ahh dg!!! you heard me calling you!!!
soo if mds back in 2001 does a study on cited imperfect billing data (says so in its abstract) and comes to a conclusion and another crna favoring study uses billing information with the same weaknesses (noted in the abstract), how do you come to a conclusion that one is self serving and the other not ? ohh, i forgot to mention you have never seemed to show much in the way of respect for patient choice (reference our previous discussions on nps rating higher satisfaction levels than mds) but now such data is pertinent? well i guess ya gotta use the tool appropriate to the problem. if it's a nail use a hammer, and if it's a screw use a driver. we all do that to one extent or another so i understand completely. now before the flames get hot, i wanna say i really respect your tenacity. you are obviously a very intelligent person and i really appreciate you coming here. gives me the impetus to educate myself and do research.
ohh, before we go on, i'll post a little snippet from the same article you are quoting in the same fashion (just the part i wanna emphasize)
"this was a retrospective analysis based on administrative claims data and is limited by the associated errors inherent in using such data.(billing information on "one" states medicare patients. can't have that!! ohh wait, this is the md study so its ok to use such data) the accuracy of our definitions for anesthesiologist direction (or no direction) is only as reliable as the bills (or lack of bills) submitted by caregivers. we also cannot rule out the possibility that unobserved factors leading to undirected cases were associated with poor hospital support for the undirected anesthetist and patient. local, temporal, even psychologic factors may play a part in patient outcome, and such factors may not be noted in the available data set. for example, if anesthesiologists had a tendency not to submit bills for patients who died within 30 days of admission, our results could be skewed in favor of directed cases. although our clinical experience suggests that this scenario is quite unlikely, we cannot rule out this possibility. we also cannot rule out the possibility that undirected cases occur more often in emergency situations that developed outside of the emergency department"(silber et al, 2000)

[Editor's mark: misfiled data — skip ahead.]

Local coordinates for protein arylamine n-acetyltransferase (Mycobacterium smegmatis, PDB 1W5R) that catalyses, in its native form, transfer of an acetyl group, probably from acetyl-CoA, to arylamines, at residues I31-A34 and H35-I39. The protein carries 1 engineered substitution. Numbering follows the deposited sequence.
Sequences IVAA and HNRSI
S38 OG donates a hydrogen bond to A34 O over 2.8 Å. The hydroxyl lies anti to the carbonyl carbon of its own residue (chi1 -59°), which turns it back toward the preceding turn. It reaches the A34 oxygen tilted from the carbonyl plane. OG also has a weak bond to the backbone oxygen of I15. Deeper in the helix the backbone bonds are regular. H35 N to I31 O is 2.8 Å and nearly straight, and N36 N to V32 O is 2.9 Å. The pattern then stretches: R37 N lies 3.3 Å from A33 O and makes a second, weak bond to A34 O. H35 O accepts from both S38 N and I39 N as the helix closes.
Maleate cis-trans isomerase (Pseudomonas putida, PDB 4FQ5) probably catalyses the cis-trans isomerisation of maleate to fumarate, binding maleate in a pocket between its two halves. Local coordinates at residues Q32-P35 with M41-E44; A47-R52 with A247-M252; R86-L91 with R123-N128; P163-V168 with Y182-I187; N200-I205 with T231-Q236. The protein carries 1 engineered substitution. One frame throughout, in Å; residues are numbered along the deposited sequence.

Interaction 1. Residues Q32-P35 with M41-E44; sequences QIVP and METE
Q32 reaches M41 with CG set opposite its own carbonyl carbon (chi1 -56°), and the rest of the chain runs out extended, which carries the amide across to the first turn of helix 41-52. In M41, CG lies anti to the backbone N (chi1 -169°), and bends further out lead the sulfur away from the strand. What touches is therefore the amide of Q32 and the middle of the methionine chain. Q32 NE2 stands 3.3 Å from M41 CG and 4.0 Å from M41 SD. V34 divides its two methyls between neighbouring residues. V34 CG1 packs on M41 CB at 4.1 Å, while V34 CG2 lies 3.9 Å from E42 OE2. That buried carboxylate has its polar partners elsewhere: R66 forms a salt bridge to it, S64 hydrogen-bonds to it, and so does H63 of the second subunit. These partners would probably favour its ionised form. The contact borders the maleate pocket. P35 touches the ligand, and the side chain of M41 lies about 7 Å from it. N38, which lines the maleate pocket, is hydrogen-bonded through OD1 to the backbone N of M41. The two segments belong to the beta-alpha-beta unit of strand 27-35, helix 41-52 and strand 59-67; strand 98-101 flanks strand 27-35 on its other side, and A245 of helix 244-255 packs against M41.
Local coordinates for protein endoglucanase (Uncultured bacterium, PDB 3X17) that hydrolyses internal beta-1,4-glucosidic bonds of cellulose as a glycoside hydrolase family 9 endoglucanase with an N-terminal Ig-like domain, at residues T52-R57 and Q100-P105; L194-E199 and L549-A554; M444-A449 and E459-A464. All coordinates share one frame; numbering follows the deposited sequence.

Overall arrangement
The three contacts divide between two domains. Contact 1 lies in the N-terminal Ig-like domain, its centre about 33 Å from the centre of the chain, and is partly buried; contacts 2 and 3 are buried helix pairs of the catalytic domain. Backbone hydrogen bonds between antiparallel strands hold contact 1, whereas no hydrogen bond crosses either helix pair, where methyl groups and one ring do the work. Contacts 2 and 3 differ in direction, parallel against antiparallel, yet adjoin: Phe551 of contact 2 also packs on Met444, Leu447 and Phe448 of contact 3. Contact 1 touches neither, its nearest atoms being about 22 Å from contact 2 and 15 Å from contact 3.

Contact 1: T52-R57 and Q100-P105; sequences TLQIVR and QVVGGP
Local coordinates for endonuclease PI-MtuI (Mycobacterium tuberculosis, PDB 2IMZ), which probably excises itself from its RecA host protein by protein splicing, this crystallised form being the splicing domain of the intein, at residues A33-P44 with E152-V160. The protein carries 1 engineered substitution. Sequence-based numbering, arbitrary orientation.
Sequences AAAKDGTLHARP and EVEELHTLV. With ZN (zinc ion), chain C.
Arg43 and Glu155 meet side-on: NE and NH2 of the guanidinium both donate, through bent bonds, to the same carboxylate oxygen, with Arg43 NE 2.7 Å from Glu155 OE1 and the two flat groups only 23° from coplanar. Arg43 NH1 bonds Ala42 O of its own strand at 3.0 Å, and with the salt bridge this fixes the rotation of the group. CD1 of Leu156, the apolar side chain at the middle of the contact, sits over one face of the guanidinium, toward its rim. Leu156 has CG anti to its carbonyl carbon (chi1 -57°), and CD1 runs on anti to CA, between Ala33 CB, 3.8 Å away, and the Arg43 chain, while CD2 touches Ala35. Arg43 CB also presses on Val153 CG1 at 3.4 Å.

"for example, if anesthesiologists had a tendency not to submit bills for patients who died within 30 days of admission" now this just can't be happening. what would be the point? almost as cheap a shot as the description of the crna favoring article in the asa position 1st paragraph.
anywho, what is important is that we can all read english and see from our own point of view. i still have no access to more than the abstract (not gonna pay 12$ for it) so i have yet to pour over the details to gauge the accuracy of the asa critique. it did not cite anything other than the comparison article, a "do you want a doctor or a crna? questionnaire", the old silber, 2000 article, and a article on the state of medical errors which i found quiet provocative and not very complimentary towards physicians or nurses.